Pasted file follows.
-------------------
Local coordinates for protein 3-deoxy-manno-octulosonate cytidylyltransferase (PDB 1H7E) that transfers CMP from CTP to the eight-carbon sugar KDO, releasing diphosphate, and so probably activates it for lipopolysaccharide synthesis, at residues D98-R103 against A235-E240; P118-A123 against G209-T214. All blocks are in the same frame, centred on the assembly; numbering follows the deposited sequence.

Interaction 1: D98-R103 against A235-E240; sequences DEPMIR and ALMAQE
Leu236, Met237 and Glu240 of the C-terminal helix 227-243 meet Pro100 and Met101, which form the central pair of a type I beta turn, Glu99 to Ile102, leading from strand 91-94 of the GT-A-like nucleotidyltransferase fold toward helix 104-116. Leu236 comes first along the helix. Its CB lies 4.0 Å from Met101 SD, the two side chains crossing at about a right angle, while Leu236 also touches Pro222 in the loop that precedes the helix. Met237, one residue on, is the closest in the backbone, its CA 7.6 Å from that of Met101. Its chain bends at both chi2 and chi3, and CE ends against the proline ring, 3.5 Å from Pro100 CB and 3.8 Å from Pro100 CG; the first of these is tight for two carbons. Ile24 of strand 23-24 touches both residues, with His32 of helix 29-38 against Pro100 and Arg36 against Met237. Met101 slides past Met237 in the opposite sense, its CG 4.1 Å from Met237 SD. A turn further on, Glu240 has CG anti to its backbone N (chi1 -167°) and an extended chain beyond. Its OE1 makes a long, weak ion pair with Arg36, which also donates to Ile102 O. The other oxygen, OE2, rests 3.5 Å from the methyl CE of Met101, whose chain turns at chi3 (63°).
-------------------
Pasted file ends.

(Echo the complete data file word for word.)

Local coordinates for protein 3-deoxy-manno-octulosonate cytidylyltransferase (PDB 1H7E) that transfers CMP from CTP to the eight-carbon sugar KDO, releasing diphosphate, and so probably activates it for lipopolysaccharide synthesis, at residues D98-R103 against A235-E240; P118-A123 against G209-T214. All blocks are in the same frame, centred on the assembly; numbering follows the deposited sequence.

Interaction 1: D98-R103 against A235-E240; sequences DEPMIR and ALMAQE
Leu236, Met237 and Glu240 of the C-terminal helix 227-243 meet Pro100 and Met101, which form the central pair of a type I beta turn, Glu99 to Ile102, leading from strand 91-94 of the GT-A-like nucleotidyltransferase fold toward helix 104-116. Leu236 comes first along the helix. Its CB lies 4.0 Å from Met101 SD, the two side chains crossing at about a right angle, while Leu236 also touches Pro222 in the loop that precedes the helix. Met237, one residue on, is the closest in the backbone, its CA 7.6 Å from that of Met101. Its chain bends at both chi2 and chi3, and CE ends against the proline ring, 3.5 Å from Pro100 CB and 3.8 Å from Pro100 CG; the first of these is tight for two carbons. Ile24 of strand 23-24 touches both residues, with His32 of helix 29-38 against Pro100 and Arg36 against Met237. Met101 slides past Met237 in the opposite sense, its CG 4.1 Å from Met237 SD. A turn further on, Glu240 has CG anti to its backbone N (chi1 -167°) and an extended chain beyond. Its OE1 makes a long, weak ion pair with Arg36, which also donates to Ile102 O. The other oxygen, OE2, rests 3.5 Å from the methyl CE of Met101, whose chain turns at chi3 (63°).